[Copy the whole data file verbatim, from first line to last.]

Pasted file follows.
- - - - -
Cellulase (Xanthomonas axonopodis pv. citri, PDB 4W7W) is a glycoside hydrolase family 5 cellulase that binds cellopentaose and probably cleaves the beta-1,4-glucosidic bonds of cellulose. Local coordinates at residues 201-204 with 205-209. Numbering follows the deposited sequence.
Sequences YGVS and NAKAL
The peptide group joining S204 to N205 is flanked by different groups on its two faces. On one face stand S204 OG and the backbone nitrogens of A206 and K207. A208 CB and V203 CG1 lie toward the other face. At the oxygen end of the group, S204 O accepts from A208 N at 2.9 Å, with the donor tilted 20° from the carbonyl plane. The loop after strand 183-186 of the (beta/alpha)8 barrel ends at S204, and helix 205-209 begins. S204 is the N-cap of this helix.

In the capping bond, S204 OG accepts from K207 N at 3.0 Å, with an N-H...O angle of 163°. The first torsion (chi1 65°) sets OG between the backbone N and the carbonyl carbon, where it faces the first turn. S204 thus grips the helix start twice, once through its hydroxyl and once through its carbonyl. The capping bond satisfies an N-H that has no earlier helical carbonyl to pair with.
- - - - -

Cellulase (Xanthomonas axonopodis pv. citri, PDB 4W7W) is a glycoside hydrolase family 5 cellulase that binds cellopentaose and probably cleaves the beta-1,4-glucosidic bonds of cellulose. Local coordinates at residues 201-204 with 205-209. Numbering follows the deposited sequence.
Sequences YGVS and NAKAL
The peptide group joining S204 to N205 is flanked by different groups on its two faces. On one face stand S204 OG and the backbone nitrogens of A206 and K207. A208 CB and V203 CG1 lie toward the other face. At the oxygen end of the group, S204 O accepts from A208 N at 2.9 Å, with the donor tilted 20° from the carbonyl plane. The loop after strand 183-186 of the (beta/alpha)8 barrel ends at S204, and helix 205-209 begins. S204 is the N-cap of this helix.

In the capping bond, S204 OG accepts from K207 N at 3.0 Å, with an N-H...O angle of 163°. The first torsion (chi1 65°) sets OG between the backbone N and the carbonyl carbon, where it faces the first turn. S204 thus grips the helix start twice, once through its hydroxyl and once through its carbonyl. The capping bond satisfies an N-H that has no earlier helical carbonyl to pair with.